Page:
Honesty has a profound power. We pay a lot of lip service to the importance of authenticity and "realness", yet the versions of reality that we're allowed to see are typically filtered and augmented, especially when it's a version offered to us by someone with a public profile. So I'm deeply shocked, and oddly comforted by chef Lorraine Pascale's openness and honesty about her history with disordered eating. On her blog, she wrote "I have picked on myself physically (and mentally) so much in the past and the result usually is me going to the shops to eat too much of something.
"I spend a minute eating it and then the rest of the weekend/week beating myself up for doing so and feeling crappy about my body. And so the cycle continues as the beating-up-of-the-self moves me to again 'emotionally eat' for that fleeting moment of feeling better."
I suspect that many of us are familiar with that cycle, but it's not a story that gets told out loud. The media representation of eating disorders is typically, poisonously glamorous – young girls and models fainting for fashion, and pictures that seem to celebrate slenderness and fragility, regardless of how they're captioned. Nothing that acknowledges the day-to-day sadness of feeling bad, feeling better then immediately feeling worse, knowing that you can't have a happy or neutral relationship with the activity that you're supposed to do three times a day in order to live.
I love Lorraine Pascale's work, because when she's on the screen, her relationship with food seems so positive. She's passionate yet practical, and her recipes are nourishing and delicious. I was shocked to learn that her relationship with food isn't as easy as it seems. Then I remembered about how I learned to cook when I was in the grip of an eating disorder. Being around food was a way of connecting with it, and trying to redefine the way I interacted with it. Food brought me pleasure and pain, but if I was making it, not eating it, it couldn't hurt me – and, in theory, I couldn't hurt myself. I felt powerful when I baked a batch of biscuits and didn't even lick the batter off a spoon. Cooking was a way to maintain my obsession with food. I wasn't eating much of it, but it was all I thought about.
Living in a world of lovely food is a pleasure and a privilege, but only if we can be allowed to maintain that relationship without being made to hate ourselves
When you have been dangerously obsessed with food for a long period of time, you know what that obsession looks like, and how to spot the red flags. I think that culturally and collectively, we're in serious danger. Everything is about food, and it's marketed in a moral way. It's good, clean, naughty or dirty. There is a growing industry dedicated to redefining the way we eat – it's called "wellness" and there's evidence to suggest it's damaging the mental and physical health of its most dedicated followers. We play with our food, snapping it from 11 different angles before it goes in our mouths. Food is status. We laugh at the idea that in the 18th century, fashionable people would hire pineapples, simply to be seen with one. But how many people order the #avotoast, post the picture and let the plate go cold? It's the same thing.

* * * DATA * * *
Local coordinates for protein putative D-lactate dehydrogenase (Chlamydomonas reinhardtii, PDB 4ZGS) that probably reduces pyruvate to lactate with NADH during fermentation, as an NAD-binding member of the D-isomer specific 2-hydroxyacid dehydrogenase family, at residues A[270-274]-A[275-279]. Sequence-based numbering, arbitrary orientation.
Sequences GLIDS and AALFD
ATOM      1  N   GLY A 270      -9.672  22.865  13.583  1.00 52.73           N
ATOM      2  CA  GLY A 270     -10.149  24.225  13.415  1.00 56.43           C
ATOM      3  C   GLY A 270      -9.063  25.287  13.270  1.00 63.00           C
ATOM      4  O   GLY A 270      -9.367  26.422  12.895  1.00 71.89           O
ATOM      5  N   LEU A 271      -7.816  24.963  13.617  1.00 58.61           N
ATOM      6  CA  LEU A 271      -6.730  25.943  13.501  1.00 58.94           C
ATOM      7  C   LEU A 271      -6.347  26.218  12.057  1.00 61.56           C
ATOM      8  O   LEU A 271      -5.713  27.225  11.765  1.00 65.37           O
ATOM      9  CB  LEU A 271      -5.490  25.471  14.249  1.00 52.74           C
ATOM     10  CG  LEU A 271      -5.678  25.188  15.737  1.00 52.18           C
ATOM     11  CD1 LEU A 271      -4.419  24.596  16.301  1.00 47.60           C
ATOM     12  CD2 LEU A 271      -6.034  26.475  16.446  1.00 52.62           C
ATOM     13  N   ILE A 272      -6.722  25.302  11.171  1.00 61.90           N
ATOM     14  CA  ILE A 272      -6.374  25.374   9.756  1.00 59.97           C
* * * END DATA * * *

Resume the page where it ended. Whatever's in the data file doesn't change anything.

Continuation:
It's all quite revoltingly, wastefully Western. Arguably, a society that has a problem with eating disorders is a society that has mismanaged its wealth horribly. It makes no sense that we live in a world in which some people have no food at all, and others have more than enough, yet they've been given the tools to use it as an instrument of psychological torture, not a fuel source. But when we're bombarded with conflicting emotional messages about how food is supposed to make us feel, what chance do we have? We can't opt out of the relationship. We have to make it work on some level in order to survive.
Lorraine's moving words hit me hard because they are so personal, and simultaneously so universal. Together, we've forgotten how to eat to live. I know when food makes me feel excited, angry, happy, overwrought, critical, edgy and consumed with self loathing. The feelings that I still struggle to recognise are "hungry" and "full". We are so lucky to live in a world where food is thrilling – so many of us have access to a previously undreamed-of array of cuisines, ingredients, fruits and flavours. Food is how so many of us celebrate. Sometimes "I made you dinner" is the best way to say "I love you". But the people who sell us our food know how to exploit us, manipulate us, and manage those feelings. Living in a world of lovely food is a pleasure and a privilege, but only if we can be allowed to maintain that relationship without being made to hate ourselves.